Friday, October 07, 2011
The Kennedy Homestead in Ireland
The Kennedy Homestead was not an easy place to find. As a matter of fact, we thought we might be in danger of losing one of our side mirrors to get there. The roads in Ireland are labeled with an M, N, R, or L. The M roads are super highways, nicely paved, 4 to 6 lanes and usually divided. The N roads are at least two lanes and usually paved well although there were some that could have used another topping of asphalt. The R roads are a little iffy. They are almost two lanes but can sometimes become more like one lane. They sometimes have a dashed line down the middle.
But the L roads. . .well, these are anything. They are usually only one lane with hopefully enough room to pass the oncoming car. If not, you back up to a wider spot or inch your way along and tuck in your side mirrors to pass. Side mirrors are the one thing replaced most often on Irish rental cars. Why? In addition to the narrow road, there are often stone walls lining the street covered with vines or hedges making them appear softer than they are. And then when you see grass growing in the middle of the road, you know you are on a back road--probably a LL.
Such was the road we found ourselves on to get to the Kennedy Homestead. Just finding the turnoff to the road was a challenge since the direction we came from didn't have it marked well. But it was worth the bumping, the dodging of cars, and the whomping of bushes against the car doors.
We were welcomed by a descendant of the Kennedys whose grandmother had welcomed JFK on his visit to the homestead in 1963 just a few months before his death. He took us into a viewing room where we watched a ten minute video of the visit. For a few minutes, we were transported back in time to see the president that had made such an impact on our lives when we were teens and young adults.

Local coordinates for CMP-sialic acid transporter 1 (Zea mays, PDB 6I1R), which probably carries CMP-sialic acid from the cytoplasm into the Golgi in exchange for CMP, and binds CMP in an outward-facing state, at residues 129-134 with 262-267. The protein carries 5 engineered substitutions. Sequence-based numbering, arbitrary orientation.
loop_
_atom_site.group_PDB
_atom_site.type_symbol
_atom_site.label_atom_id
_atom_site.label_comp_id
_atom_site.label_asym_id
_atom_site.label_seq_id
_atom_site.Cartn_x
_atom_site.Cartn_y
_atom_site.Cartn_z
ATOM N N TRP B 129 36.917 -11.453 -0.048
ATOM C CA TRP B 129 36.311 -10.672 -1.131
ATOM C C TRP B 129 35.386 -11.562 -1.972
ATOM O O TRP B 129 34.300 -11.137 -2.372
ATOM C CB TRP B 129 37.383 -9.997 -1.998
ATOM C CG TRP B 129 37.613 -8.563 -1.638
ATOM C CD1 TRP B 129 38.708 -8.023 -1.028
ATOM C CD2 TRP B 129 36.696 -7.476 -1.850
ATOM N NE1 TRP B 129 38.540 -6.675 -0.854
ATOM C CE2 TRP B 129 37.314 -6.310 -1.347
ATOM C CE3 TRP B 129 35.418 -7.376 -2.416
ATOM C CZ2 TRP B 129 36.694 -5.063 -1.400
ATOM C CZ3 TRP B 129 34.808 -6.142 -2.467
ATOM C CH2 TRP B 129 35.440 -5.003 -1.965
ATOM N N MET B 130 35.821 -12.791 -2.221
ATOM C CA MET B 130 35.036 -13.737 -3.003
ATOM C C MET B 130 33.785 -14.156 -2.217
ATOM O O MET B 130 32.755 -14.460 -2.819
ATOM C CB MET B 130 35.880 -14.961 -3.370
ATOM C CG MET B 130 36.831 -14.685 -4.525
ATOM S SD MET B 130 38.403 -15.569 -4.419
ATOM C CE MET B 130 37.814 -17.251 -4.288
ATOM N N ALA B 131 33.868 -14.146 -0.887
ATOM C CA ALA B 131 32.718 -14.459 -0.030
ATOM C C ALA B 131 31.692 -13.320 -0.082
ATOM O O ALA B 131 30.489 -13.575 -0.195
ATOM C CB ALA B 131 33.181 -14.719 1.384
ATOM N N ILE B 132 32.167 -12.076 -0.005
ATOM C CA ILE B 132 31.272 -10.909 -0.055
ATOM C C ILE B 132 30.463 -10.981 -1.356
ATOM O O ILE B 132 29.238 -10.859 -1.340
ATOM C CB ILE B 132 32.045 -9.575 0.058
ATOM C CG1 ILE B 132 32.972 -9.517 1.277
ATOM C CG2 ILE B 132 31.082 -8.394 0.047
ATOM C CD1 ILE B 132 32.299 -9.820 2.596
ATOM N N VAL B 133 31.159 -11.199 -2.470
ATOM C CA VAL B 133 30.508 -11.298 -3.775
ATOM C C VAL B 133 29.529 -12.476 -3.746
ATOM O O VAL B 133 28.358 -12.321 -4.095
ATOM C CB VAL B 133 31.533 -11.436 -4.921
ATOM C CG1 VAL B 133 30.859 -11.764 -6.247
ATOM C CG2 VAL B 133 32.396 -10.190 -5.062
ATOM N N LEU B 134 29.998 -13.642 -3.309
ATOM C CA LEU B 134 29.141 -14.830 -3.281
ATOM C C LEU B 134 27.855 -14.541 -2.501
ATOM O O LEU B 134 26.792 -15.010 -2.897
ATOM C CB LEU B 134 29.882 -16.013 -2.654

Once the video was finished, we were escorted around the small grounds that we had seen in the video. It is hard to imagine how they fit so many people into that courtyard for his visit that included tea and sweets for all provided by the locals. It was a down-home get together for all the world to see.
Our host pointed out the collected documents that show the lineage of the Kennedys. Patrick, of course, being the one who went to America. Our host's theory was that he went for love not for money. The Kennedys were in a situation that was much better than most during the potato famine and he wouldn't have had to emigrate to the U.S. because of financial problems.
It is a great story and he told it well including all the details of the story told him by his grandmother of JFK's visit. In the middle of his talk, a beeper went off. He apologized. "Wife's workin'. I need to turn the oven off. Dinner's cookin'."
He stuck the beeper back in his pocket and went on prompting all the wives in the group to worry about an overcooked meal. Finally one lady said, "We'll wait if you want to go over and turn the oven off."
"Naw," he replied just like a man, "It's okay."
The tour over, we were left to wander the out buildings a bit, read the tidbits of ancestry, and peruse the pictures. Our host disappeared long enough to turn off his oven. Meanwhile, we found a wreath in one of the small buildings that JFK had placed at the graves of those executed in the 1916 Rising. It was given to the Kennedy family.
Bob couldn't stand it. He had to ask. "What's for dinner?"
"Some kind of spaghetti thing," he answered. "Bolognese?"
"Ah, my favorite! What time's dinner?"
Having spent enough time in Ireland at this point, I almost expected him to tell Bob, "Why don't you stay."